STATEMENT: Maryland passes one of the strongest privacy laws in nation

Media Contacts
Emily Scarr

State Director, Maryland PIRG; Director, Stop Toxic PFAS Campaign, PIRG


BALTIMORE – On Saturday, the Maryland General Assembly passed the Maryland Online Data Privacy Act of 2024 (HB 567/SB 541). Sponsored by State Sen. Dawn Gile and Delegate Sara Love, the bill goes into effect on October 1, 2025 and limits companies’ data collection, giving consumers meaningful data privacy and security protections.

Since 2018, 15 states have passed comprehensive consumer privacy laws. A scorecard report from Maryland PIRG Foundation and the Electronic Privacy Information Center (EPIC) released in February found that nearly half of current state laws receive “F” grades for how well they protect consumers’ data. The Maryland Online Data Privacy Act received a B- on the scorecard, and ranked as the second strongest law in the nation after California.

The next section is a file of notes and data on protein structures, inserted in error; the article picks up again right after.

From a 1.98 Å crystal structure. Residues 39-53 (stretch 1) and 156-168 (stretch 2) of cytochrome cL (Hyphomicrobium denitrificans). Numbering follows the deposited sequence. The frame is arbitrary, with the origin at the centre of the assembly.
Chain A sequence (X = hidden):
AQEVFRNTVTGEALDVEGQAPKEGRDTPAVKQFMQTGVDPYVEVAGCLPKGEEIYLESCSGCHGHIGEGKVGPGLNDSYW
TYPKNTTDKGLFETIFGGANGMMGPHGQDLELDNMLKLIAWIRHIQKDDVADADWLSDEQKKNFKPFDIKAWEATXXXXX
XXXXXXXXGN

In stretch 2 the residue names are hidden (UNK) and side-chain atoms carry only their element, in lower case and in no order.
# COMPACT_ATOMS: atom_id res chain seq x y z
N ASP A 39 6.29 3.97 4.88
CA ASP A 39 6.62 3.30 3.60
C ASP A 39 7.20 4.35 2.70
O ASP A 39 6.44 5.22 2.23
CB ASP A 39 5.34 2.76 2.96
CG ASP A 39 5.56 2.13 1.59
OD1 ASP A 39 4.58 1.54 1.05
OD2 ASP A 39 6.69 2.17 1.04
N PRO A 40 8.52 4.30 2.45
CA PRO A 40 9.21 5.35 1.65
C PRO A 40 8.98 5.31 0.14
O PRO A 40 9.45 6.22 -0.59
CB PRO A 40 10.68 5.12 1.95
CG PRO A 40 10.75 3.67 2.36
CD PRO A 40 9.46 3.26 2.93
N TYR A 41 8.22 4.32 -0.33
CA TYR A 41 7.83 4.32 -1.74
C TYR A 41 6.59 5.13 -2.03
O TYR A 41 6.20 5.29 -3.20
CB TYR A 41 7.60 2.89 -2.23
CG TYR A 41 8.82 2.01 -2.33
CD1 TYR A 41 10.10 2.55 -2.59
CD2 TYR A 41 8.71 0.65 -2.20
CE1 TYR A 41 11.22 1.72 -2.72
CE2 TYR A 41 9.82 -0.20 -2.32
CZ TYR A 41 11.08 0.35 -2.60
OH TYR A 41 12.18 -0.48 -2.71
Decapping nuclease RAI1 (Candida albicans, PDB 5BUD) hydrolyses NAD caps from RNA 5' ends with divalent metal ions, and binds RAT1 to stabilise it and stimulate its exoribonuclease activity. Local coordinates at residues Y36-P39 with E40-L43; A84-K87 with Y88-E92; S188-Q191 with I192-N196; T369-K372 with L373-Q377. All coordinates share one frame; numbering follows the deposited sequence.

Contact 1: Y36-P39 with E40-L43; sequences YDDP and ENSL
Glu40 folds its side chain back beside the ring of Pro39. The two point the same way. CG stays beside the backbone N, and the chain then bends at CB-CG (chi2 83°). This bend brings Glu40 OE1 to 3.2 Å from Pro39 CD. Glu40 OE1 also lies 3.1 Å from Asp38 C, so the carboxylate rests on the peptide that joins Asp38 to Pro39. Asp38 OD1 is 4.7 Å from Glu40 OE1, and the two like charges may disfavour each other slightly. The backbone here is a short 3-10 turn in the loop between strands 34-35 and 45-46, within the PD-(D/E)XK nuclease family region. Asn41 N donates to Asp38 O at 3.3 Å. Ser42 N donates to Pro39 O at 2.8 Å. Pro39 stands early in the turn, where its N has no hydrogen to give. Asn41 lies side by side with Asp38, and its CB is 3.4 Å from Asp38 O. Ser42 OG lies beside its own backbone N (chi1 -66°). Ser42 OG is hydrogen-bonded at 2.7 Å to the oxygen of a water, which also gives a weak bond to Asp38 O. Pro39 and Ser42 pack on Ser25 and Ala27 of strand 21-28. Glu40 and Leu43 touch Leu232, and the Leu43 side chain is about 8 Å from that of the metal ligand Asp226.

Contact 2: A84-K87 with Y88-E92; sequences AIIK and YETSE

Lobbying by tech companies has shaped the passage of weak laws nationwide, and lobbyists have also tried to weaken Maryland’s efforts. A House lawmaker introduced an industry-friendly amendment that would gut the core provision of the bill – known as data minimization – but these attempts failed.

In response, Maryland PIRG’s Don’t Sell My Data campaign director R.J. Cross issued the following statement:

“The more of your data companies collect, the more risky it is for you. More companies holding onto your data means it’s more likely that identity thieves or scammers will steal your information in a breach or a hack. The Maryland Online Data Privacy Act puts common sense limits on what companies can collect and what they can do with it. This bill is a win for consumers, and we hope Gov. Moore will move quickly to sign it into law.

“Tech lobbyists have successfully gutted legislation in states across the country, but not in Maryland. Maryland lawmakers have bucked the trend by standing up to the tech industry in order to protect consumers.”